A Call to Action: Friends of Sound Horses

Many good people are trying to eliminate soring in the face of this truth: Although this loathsome practice is illegal, it keeps going on. What does one do about the contemptuous defiance of the Horse Protection Law that those who sore demonstrate? The severity of this issue demands action rather than fruitless hand-wringing. Theory flies out the window when horses are still tortured. We should rise above theory and take productive action to expose the villains and see to it that the truth about what they do to horses is communicated to the world. Men and women who sore flourish in secret, work covertly. I am never surprised when people tell me they don’t know what soring is.

Friends of Sound Horses (FOSH) is devoted to acting on its conviction that education is paramount to understanding the problem of soring, and that  people who sore should be exposed and punished. In this posting, I’ll be quoting from the group’s website at http://www.fosh.info/. I believe that FOSH represents the highest hope for ridding the equestrian world of this shameful practice and freeing horses from this abuse.

In deciding whether to join an organization, it’s helpful to read and agree with the principles that motivate the group. Here they are for FOSH:
“All FOSH events adhere to the requirements of the Horse Protection Act.
Horses are to be treated with dignity, respect, and compassion.
Horses must be presented as sound in both body and mind.
The preferred way of going is natural, correct, and without exaggeration.
Shoeing is intended only for the protection of the foot and its structure. Barefoot horses are both welcomed and encouraged where practical.
Handlers & riders are expected to use training techniques and equipment that conform to the highest humane standards as recognized by the general equestrian community.
Exhibitors have a duty to conduct themselves in an orderly, responsible, and sportsmanlike manner.”

To give legs to these principles, FOSH has many programs to see that natural gaited horses are the rule rather than tragic, sored horses like the one above. Here are several examples of FOSH thinking.

  1. The horse is always the first consideration. In its shows, FOSH “no longer allow[s] two-year olds under saddle, manhole cover shoes and hooves longer than 4 1/2 inches. Our philosophy is different from most other equine showing and inspection organizations, and we take risks with these rules. Sometimes it’s about doing the right thing and not what’s popular.”
  2. “Because the horse comes first, FOSH does not allow trainers on its Board. We realize there are sound, wonderful trainers who are FOSH members; however, we have observed that some organizations suffer turmoil through trainer battles. There is also a perception that trainer Directors have a show ring benefit over others or push for rule changes that provide advantages to them and their clients at the expense of the horse. This could cause the FOSH ‘horse first’ mission to become watered down.”
  3. FOSH has an Independent Judges Association with a set of rules, “designed to showcase a more natural horse because the naturally moving horse will be more marketable and less likely to end up at auction or with an unhappy owner and home.”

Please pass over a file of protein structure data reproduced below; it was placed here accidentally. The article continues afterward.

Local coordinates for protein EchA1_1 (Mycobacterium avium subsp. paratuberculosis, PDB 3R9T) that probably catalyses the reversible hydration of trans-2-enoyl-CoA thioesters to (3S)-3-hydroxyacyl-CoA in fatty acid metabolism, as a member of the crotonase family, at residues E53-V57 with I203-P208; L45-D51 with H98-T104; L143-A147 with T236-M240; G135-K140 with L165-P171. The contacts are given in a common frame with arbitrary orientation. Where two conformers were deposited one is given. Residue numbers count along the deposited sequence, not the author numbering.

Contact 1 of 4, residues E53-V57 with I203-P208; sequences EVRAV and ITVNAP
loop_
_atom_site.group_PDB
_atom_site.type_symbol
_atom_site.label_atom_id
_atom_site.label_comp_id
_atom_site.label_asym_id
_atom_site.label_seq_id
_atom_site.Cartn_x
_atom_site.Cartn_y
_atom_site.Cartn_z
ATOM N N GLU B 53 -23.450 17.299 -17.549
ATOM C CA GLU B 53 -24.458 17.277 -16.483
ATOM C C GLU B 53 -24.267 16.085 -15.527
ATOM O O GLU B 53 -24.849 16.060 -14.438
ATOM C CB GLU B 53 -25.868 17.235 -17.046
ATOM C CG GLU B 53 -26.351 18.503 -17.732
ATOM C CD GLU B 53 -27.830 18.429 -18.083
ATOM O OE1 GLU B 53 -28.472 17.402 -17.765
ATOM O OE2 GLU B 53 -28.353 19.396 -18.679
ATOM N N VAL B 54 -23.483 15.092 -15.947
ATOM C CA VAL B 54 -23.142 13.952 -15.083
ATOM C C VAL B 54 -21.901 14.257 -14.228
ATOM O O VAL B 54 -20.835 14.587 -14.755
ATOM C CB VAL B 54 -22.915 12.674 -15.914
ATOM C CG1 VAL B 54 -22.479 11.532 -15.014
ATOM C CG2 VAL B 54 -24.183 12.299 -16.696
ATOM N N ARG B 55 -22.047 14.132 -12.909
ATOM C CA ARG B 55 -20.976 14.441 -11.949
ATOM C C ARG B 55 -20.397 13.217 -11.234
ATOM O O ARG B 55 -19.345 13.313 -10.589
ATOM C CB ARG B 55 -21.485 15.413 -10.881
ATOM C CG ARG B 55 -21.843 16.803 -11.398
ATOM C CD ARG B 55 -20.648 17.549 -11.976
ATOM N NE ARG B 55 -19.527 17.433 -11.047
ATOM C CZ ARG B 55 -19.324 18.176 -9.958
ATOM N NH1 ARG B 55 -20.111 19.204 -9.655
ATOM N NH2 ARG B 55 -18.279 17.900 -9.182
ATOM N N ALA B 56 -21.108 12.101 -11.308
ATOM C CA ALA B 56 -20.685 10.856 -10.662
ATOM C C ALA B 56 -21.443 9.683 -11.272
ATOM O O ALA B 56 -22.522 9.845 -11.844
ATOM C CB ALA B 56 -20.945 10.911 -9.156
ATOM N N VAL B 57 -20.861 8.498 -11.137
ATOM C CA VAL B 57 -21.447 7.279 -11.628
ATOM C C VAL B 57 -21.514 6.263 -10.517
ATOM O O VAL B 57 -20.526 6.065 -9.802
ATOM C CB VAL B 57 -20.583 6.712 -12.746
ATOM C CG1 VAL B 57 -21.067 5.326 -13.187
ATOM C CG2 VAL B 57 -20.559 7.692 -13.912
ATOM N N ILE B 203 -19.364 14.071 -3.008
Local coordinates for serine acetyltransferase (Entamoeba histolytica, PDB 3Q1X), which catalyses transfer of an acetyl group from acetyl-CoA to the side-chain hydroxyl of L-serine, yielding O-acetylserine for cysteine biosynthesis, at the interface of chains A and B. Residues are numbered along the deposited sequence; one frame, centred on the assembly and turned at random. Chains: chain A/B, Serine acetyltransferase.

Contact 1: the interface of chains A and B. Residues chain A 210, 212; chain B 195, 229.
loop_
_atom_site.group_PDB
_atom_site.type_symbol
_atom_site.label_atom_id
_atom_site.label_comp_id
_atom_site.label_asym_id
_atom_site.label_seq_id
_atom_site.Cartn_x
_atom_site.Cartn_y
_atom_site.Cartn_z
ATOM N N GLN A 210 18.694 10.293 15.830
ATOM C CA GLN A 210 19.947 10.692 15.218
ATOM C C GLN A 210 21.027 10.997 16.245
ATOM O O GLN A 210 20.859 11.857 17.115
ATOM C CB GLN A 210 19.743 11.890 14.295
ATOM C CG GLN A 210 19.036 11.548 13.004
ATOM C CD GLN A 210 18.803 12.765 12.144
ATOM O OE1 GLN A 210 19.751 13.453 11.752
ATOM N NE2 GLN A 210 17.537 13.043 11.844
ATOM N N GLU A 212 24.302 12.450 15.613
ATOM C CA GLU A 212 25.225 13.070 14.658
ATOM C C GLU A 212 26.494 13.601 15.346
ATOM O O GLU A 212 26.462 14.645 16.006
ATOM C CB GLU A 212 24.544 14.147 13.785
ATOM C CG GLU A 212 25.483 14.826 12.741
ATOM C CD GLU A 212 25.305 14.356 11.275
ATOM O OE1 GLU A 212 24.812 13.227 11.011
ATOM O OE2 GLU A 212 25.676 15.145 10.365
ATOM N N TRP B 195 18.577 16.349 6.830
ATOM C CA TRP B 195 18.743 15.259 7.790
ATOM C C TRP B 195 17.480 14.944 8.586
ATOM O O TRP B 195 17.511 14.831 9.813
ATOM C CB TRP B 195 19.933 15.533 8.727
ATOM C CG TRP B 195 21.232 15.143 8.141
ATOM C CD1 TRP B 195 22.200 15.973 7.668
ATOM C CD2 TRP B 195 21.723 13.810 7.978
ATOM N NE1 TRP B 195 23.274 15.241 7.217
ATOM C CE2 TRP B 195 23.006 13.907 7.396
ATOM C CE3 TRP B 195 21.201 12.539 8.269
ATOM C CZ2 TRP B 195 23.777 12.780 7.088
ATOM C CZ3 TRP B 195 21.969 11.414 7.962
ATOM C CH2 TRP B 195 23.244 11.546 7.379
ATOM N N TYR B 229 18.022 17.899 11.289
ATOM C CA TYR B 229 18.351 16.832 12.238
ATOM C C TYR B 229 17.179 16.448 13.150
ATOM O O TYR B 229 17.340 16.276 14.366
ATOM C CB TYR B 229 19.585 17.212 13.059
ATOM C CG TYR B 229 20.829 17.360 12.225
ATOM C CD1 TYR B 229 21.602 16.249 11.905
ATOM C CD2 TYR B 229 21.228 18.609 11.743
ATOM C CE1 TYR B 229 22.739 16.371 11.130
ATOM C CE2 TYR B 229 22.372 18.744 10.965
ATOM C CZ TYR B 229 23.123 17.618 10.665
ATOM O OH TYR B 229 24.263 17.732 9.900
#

4. FOSH provides inspectors for horse shows to make sure there are no sored horses in the ring. Remember my previous blog that discussed the fact that sometimes inspectors are often appointed who have an interest in not finding sored horses? FOSH says, “Our inspectors are the gold standard in the industry and our Licensed Designated Qualified Persons (DQPS) . . . pay close attention to the HPA regulations and use our experience to negotiate the Operating Plan with the USDA . . . “
  5. “No other gaited horse showing organization fights soring to the extent of FOSH. We have spent thousands of dollars attending Horse Protection Act (HPA) meetings, researching soring/pain/pressure technology, and fighting the evildoers tooth and nail on ideas they try to slide through the US Department of Agriculture (USDA). We post the HPA suspensions and Horse Industry Organization (HIO) Meeting Minutes on our website, organized the Sound Horse Conference, and track and quantify thousands of HPA violations (this is a tremendous use of our dollars and time) so we can issue press releases and keep the world informed.” This last function of the group impresses me the most. The FOSH site has listed more than 8,700 HPA violators who were suspended from 1986 to the present. Imagine the number of people and groups this invaluable information helps: as The Humane Society says on its web site, “individuals selecting a professional trainer for their gaited horse can use the . . . [FOSH]Web site to research the trainer’s violation history. A buyer can verify the seller’s reputation for soring. Horse rescues that are placing horses with new adoptees can verify their HPA history before placing the horse. Show management and enforcement officials can familiarize themselves with names of repeat violators, listed in one of the search options. The site also provides current data, such as suspension proportions by state, and by violation type.” Informing the world, indeed!

There are many more advantages to becoming a FOSH member. But see for yourself. Go to http://www.fosh.info/ and read the whole web site. I’m confident that you’ll  join the fight to end soring by joining FOSH.


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